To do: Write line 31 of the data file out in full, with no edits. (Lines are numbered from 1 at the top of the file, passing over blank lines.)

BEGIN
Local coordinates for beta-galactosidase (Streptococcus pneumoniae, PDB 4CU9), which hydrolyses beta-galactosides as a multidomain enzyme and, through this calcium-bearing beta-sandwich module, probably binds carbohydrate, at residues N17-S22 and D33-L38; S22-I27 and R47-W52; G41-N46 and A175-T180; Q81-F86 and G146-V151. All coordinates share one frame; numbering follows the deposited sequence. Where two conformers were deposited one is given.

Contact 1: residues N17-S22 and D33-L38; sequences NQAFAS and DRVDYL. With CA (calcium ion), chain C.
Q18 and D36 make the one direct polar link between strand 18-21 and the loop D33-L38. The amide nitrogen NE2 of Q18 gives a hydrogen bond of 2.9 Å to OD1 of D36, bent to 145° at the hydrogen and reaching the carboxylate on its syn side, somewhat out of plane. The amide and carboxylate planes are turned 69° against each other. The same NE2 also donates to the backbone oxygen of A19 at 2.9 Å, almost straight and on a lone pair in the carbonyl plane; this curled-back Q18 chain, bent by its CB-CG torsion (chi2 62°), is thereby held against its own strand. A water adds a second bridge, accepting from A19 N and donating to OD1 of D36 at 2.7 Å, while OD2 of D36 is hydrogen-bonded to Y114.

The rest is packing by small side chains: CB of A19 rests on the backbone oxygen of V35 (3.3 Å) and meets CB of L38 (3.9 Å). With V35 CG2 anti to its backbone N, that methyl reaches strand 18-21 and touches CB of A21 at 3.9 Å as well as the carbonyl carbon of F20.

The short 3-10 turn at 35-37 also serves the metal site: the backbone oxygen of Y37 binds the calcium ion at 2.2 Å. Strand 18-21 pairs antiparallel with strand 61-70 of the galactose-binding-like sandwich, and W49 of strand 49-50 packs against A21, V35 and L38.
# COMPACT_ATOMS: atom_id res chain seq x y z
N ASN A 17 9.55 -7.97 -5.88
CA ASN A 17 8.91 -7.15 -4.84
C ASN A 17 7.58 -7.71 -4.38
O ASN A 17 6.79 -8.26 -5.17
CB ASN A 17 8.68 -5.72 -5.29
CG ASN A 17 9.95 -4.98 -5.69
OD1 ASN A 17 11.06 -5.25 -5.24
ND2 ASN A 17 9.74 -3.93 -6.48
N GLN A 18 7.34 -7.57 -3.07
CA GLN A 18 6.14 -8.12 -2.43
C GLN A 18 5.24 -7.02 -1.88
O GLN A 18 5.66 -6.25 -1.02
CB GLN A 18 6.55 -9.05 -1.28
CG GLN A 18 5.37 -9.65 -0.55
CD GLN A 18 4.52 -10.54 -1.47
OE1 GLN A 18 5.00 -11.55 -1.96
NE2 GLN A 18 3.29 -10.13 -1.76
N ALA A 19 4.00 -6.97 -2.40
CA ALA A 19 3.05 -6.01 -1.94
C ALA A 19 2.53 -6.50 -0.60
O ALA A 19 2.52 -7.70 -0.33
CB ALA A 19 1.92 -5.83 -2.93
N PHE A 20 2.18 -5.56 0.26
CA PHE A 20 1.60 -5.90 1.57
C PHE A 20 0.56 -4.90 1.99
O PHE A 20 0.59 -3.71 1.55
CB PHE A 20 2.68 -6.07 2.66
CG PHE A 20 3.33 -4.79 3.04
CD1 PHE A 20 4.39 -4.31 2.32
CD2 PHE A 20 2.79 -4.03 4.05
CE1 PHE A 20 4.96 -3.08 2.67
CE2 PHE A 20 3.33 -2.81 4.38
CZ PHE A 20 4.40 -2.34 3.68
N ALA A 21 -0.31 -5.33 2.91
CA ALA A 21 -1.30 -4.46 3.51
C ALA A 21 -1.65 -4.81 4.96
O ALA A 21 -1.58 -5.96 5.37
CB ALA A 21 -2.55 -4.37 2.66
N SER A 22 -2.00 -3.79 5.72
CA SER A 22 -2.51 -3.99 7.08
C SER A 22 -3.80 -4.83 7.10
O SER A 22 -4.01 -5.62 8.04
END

C PHE A 20 0.56 -4.90 1.99